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Keywords:

  • Late-glacial;
  • Holocene;
  • vegetation history;
  • peatland;
  • Flow Country;
  • Scotland

SUMMARY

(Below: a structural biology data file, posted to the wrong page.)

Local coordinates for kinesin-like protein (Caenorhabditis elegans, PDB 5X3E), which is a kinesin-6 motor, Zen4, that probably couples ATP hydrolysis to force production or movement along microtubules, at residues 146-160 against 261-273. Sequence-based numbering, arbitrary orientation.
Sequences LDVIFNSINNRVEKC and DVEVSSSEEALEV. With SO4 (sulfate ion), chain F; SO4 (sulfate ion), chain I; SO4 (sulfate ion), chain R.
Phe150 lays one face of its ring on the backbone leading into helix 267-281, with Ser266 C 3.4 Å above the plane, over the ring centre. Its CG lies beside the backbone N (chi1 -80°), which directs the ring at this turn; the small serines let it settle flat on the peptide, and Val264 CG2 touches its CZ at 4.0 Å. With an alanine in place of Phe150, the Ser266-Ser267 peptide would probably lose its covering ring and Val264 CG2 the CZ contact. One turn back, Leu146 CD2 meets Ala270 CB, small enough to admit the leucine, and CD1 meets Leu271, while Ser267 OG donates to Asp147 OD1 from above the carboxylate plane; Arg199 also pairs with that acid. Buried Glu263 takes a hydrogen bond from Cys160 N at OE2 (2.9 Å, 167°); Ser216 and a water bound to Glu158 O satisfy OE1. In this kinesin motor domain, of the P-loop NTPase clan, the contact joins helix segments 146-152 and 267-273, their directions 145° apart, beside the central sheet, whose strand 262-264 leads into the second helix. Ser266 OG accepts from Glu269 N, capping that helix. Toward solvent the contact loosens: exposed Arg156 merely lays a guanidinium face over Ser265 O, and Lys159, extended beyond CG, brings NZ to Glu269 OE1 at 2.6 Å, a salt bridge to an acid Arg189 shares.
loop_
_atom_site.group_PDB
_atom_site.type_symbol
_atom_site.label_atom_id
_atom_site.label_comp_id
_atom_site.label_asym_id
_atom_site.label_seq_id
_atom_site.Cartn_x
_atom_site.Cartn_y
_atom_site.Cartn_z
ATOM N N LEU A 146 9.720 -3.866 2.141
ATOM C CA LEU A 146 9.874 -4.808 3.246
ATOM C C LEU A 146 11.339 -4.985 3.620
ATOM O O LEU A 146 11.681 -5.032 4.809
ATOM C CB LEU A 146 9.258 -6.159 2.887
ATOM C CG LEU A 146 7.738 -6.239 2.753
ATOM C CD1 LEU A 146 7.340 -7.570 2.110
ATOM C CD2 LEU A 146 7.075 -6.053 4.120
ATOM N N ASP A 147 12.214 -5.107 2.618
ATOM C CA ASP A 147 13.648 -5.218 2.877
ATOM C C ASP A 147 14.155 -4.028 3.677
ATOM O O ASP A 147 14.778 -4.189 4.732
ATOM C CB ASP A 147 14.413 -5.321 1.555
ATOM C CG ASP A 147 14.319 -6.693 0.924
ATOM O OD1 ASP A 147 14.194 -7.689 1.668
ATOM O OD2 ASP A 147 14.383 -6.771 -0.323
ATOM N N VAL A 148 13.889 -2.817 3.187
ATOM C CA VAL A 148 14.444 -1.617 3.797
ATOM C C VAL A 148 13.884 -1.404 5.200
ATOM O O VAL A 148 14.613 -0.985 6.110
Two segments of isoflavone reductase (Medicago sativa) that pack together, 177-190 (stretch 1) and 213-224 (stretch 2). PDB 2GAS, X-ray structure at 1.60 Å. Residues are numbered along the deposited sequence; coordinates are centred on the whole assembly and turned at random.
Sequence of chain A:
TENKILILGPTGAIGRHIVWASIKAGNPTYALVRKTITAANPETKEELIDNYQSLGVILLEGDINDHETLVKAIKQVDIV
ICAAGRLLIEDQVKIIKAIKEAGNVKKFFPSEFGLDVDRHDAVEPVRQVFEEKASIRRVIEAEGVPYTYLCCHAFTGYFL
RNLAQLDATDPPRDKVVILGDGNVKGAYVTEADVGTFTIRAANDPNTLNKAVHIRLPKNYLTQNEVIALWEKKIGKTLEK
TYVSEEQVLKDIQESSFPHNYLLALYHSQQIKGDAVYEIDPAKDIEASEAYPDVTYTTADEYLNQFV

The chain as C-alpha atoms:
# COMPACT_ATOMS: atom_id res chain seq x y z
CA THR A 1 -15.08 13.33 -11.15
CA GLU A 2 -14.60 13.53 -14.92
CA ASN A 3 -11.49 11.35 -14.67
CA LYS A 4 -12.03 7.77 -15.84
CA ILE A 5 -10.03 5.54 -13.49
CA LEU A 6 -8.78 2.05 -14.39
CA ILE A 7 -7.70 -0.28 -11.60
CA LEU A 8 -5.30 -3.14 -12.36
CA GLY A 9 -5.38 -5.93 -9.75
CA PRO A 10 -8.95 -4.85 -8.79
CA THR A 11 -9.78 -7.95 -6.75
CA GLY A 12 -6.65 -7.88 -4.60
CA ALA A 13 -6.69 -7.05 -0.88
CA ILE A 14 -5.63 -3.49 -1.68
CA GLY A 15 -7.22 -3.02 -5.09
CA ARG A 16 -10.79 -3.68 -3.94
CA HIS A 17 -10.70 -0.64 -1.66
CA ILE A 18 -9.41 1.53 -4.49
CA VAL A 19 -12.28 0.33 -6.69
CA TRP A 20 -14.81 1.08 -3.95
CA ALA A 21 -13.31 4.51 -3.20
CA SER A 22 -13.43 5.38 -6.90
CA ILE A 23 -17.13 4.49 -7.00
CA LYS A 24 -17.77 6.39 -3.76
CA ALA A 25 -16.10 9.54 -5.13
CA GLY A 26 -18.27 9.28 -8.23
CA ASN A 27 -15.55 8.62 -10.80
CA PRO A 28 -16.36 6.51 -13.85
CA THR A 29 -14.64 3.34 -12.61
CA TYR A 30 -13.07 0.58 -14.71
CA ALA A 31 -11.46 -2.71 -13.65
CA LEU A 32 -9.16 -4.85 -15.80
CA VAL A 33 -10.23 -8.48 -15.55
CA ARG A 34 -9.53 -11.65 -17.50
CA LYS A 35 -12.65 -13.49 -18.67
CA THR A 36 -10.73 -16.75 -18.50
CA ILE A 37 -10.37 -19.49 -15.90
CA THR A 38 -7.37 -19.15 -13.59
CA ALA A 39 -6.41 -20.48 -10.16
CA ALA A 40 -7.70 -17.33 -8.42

The vegetation history of an important conservation area, the Flow Country in northern Scotland, is described using the results of pollen analysis from two closely spaced cores from the Cross Lochs, eastern Sutherland. Buried lake sediments and shallower surface peats yield a continuous record covering the Devensian Late-glacial and the Holocene. The earliest Late-glacial pollen spectra recovered suggest a transition from open habitat to more stable communities, dominated by *Empetrum heath. This Windermere Interstadial vegetation shows some variability, with a phase of increased growth of juniper and birch, followed by deteriorating climate and less stable soil conditions in the transition to the Stadial, with Huperzia selago and Salix. There are poorly defined Loch Lomond Stadial and Stadial-Holocene transition periods, characterized by Rumex/Oxyria, after which much warmer, Holocene conditions occur, with a succession of birch-juniper and birch-hazel woodland. Birch persists in small amounts locally, but the presence of other arboreal pollen is thought to be mostly due to long distance pollen transport. From c. 5500 BP, the landscape is largely treeless, apart from a brief phase of local pine forest c 4500–4000 BP. These changes are compared with other pollen records for northern Scotland. The trends in the Late-glacial vegetation are broadly similar to those displayed by other sites, although many of the changes appear to be less extreme than for areas to the south and west. The lack of Artemisia during the Loch Lomond Stadial in the east Sutherland and Caithness area is particularly noteworthy. This may imply more extensive snow cover. The early Holocene is similar to the rest of northern Scotland, but invasion of Betula was more rapid and the later growth of this genus and hazel was not so dense. The lack of pine in the early Holocene allies the site with eastern Caithness and the Northern Isles, rather than north-west Scotland and the Grampians. It is suggested that the effects of early human populations on such marginal forest areas may have been underestimated in the past. The paradoxical existence of pine macrofossils with no pollen evidence in several areas of Scotland is explained, at least in part, by the lack of temporal precision of pollen diagrams rather than by low pollen productivity, extremely localized occurrences of the species or strong prevailing winds.